1. Matrix - Gauss-Jordan

For which values of ( a ) will the system of equations

x+y=0

x+2y+(a+3)z=0

x+y+(a+1)z=a^2 - 1 ( a square minus 1 )

has :

1 - A unique non-zero solution
2- No Solution
3- A trivial solution
4- infinitely many solutions

please i need a little bit of explanation on that

2. Originally Posted by 7amooood
For which values of ( a ) will the system of equations

x+y=0
x+2y+(a+3)z=0
x+y+(a+1)z=a^2 - 1

has :

1 - A unique non-zero solution
2- No Solution
3- A trivial solution
4- infinitely many solutions
Use what you've learned about solving systems of linear equations:

For a system to have infinitely-many solutions, one of the lines in the system has to turn into all zeroes, after a sufficient number of row operations.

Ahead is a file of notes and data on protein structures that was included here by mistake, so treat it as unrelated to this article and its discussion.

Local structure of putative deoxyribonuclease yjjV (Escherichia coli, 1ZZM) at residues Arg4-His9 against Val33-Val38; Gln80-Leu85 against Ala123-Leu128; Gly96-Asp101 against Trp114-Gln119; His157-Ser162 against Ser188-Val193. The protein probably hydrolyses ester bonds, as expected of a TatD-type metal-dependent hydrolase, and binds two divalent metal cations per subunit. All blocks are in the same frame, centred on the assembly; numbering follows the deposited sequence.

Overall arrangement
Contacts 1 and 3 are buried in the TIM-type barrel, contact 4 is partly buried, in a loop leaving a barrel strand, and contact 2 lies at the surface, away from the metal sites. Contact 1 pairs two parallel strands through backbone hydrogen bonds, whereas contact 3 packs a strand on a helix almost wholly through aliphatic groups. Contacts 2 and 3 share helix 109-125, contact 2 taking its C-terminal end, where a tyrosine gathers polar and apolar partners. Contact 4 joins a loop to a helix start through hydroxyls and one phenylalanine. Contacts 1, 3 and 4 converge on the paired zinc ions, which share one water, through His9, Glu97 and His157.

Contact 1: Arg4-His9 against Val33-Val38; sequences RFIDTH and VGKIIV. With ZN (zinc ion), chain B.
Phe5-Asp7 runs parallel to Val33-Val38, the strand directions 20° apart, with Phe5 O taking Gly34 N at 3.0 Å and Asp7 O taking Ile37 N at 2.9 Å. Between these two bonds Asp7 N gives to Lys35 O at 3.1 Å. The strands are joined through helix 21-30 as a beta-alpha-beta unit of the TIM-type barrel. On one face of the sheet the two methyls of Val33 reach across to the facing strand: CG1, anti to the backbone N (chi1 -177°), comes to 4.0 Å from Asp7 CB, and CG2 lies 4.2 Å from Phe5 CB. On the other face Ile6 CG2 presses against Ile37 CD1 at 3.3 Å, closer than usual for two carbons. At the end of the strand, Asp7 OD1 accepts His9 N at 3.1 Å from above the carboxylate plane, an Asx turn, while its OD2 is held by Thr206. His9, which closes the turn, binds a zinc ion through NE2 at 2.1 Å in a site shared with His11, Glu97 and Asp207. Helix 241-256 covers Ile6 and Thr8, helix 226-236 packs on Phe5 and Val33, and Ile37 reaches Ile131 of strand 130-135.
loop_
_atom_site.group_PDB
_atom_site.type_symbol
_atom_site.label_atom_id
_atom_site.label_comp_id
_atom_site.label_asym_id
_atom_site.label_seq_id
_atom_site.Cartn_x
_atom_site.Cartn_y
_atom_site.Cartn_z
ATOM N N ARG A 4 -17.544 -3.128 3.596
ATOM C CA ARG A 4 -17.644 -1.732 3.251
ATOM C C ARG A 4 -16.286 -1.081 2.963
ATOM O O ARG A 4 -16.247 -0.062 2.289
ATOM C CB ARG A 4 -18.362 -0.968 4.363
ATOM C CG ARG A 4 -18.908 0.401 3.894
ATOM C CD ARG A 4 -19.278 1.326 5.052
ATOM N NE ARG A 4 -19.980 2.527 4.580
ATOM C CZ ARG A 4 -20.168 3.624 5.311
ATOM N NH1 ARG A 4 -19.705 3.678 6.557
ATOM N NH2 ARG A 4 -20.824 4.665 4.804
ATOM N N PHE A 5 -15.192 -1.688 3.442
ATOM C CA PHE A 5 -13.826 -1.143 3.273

For a system to have no solution, one of the lines has to reduce to something non-sensical, like "2 = 0".

For a unique solution, you have to get single numerical values for each of x, y, and z.

(I don't know how your book is defining a "trivial" solution in this context, but it might mean "everything is zero".)

So do the row operations, trying to get the system into row-echelon or reduced-row-echelon form, and see where that leads!

3. Thanks

Thank you very much that helped me so much and i was able to figure out the answer for the question